Where are the leaders?
The increasing cries for police reform today are not new, however there is probably a greater critical mass advocating for reforms than at any in the past 50 years.
Historically the police have a pattern that is playing out again today. There is a scandal or event involving the police that results in cries for reform; a commission is appointed to study the problem and make recommendations to address the problem; the task force or commission gathers information and writes a report suggesting changes; the commission is congratulated for their work and the report goes on the shelf. No significant, long lasting changes occur. The reports from past commissions are all available: The Wickersham Commission in 1931 issued a Report on Lawlessness in Law Enforcement; the President’s Commission on Law Enforcement and the Administration issued a report on The Challenge of Crime in a Free Society in 1967; and in 2015 The President’s Task Force on 21st Century Policing issued a report on policing.
Each of these efforts led to small changes in policing, but did not change the culture that allowed the precipitating events to occur. For example, the Task Force Report on 21st Century Policing recommended that police move from a “warrior” to a “guardian” mindset, but for many agencies little progress occurred.
Many legislative bodies are considering legal changes to address some of the specific problems identified (for example labor arbitrators who overturn discipline, failure of officers to report misconduct by fellow officers, publishing disciplinary actions, etc.). These will not address the underlying problem that exist in the culture in many police agencies.
The only way to implement significant change, and address the cultural problems within police agencies, is through leadership.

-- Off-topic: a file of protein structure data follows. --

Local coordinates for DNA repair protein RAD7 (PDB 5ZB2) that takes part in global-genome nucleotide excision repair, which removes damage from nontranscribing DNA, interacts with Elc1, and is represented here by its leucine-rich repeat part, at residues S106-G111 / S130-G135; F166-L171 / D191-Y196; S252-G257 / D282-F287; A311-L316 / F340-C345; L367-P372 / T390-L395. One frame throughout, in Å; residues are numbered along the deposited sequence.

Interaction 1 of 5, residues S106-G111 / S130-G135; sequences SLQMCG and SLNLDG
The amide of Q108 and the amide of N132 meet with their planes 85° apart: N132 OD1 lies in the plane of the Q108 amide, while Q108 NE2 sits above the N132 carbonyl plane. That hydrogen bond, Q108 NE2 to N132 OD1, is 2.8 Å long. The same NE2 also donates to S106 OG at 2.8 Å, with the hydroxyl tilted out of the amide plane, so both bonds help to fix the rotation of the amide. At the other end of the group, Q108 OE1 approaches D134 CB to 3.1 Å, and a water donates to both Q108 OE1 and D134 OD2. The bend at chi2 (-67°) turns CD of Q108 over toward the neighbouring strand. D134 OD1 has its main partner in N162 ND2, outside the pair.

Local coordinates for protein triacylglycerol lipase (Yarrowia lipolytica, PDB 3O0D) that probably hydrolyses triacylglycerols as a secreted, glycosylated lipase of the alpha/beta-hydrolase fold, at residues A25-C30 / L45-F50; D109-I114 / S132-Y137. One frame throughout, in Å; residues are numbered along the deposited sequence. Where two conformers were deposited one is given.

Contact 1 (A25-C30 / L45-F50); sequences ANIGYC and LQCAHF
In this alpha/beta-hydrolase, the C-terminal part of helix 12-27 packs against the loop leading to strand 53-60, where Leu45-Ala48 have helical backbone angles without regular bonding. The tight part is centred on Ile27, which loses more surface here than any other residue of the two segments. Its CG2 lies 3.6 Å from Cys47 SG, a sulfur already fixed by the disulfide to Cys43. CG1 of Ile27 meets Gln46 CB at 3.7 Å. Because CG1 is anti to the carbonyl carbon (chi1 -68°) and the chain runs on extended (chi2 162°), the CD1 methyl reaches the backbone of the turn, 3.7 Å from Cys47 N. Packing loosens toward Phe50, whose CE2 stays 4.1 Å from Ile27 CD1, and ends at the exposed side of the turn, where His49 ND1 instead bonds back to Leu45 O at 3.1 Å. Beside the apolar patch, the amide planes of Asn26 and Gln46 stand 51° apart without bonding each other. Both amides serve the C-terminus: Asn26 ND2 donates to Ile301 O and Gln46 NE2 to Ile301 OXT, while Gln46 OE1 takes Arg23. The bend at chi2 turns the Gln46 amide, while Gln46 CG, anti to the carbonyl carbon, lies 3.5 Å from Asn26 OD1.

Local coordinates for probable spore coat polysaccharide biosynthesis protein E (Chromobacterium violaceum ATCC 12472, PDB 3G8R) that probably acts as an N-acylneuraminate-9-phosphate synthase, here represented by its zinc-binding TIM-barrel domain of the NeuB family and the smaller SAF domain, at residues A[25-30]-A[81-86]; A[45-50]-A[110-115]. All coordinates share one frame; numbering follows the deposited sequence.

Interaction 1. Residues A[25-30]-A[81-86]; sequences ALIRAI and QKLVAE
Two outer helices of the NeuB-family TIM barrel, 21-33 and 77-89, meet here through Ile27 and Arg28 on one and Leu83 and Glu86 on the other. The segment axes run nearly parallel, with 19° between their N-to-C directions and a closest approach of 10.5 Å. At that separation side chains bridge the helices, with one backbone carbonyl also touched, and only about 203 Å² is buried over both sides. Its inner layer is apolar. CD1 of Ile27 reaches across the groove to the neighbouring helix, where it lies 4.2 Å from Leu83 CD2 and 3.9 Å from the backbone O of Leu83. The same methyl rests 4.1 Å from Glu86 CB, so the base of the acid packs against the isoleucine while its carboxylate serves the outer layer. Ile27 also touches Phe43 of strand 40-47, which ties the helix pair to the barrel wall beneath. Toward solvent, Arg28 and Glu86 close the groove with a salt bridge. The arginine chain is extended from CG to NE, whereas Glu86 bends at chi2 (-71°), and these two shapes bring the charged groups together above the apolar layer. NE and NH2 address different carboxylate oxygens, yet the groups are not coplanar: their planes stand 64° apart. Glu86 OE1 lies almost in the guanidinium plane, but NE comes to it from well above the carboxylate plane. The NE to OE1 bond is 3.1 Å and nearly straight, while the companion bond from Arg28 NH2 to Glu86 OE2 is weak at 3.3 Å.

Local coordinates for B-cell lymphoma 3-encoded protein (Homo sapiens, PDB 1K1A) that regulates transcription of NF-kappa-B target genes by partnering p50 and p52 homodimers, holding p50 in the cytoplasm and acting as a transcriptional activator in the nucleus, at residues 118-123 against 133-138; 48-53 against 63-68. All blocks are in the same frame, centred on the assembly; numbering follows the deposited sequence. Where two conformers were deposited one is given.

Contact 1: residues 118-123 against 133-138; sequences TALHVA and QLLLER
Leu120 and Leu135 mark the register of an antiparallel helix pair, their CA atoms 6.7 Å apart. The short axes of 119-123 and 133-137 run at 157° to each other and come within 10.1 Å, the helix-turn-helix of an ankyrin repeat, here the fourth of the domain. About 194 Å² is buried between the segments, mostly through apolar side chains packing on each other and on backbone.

Rosalinde Torres from the Boston Consulting Groups has a great TED Talk titled “What It Takes to Be a Great Leader. She says that leadership today is defined by the responses to three questions:
Where are you looking to anticipate your next change? (great leaders see around corners)
What is your diversity measure of your personal and professional networks? (a source of pattern identification)
Are you courageous enough to abandon a practice that has made you successful in the past? (can you survive being told that your new idea is stupid)
This is exactly what is needed not only in policing, but in all of public safety today.
Today the police are often placed in an impossible position; they are expected to solve many problems that are societal problems. And they are ill equipped and unprepared to solve them. They are given the authority to use the criminal law, but many of the issues they are called upon to address are non-criminal in nature.
Take the example of people who are dealing with mental health issues. Forty to fifty years ago the move was to de-institutionalize people suffering from mental health issues. The out of sight approach of locking them up in institutions was not humane. But releasing them into the community without adequate support and services is a travesty. This is a societal problem that becomes a police problem, as there are typically few other services available. The police feel pressure from their communities to “deal with” the people with mental health issues in the community as the often impact the quality of life in the community.
The police are not adequately equipped to deal with people suffering from mental illness. If an officer is lucky, he or she has received 40 hours of “Crisis Intervention Team” training so they are better able to communicate and resolve issues involving mental health. How much training does a mental health professional receive in order to effectively deal with mental health issues? They usually have a minimum of a master’s degree in psychology or related discipline.
How about de-escalation skills? How much training do officers actually receive in the skills to de-escalate a hostile of volatile situation?
Police officers are not insensitive to the challenges they face, and the impossible situation they often find themselves thrust into. Officers develop “ad hoc” responses to these impossible situations, and these creep into police culture and become the norm in dealing with the impossible problems.
To address these challenges, and to implement real change, requires leadership. Go back to Torres’ three questions that great leaders can answer; can leaders in public safety honestly answer those questions? We need to develop the leaders at all levels of public safety organizations who CAN answer those questions for their communities.
Public safety organizations need leaders throughout the organization who are able to communicate and relate both internally (within their organization) and externally (within the community).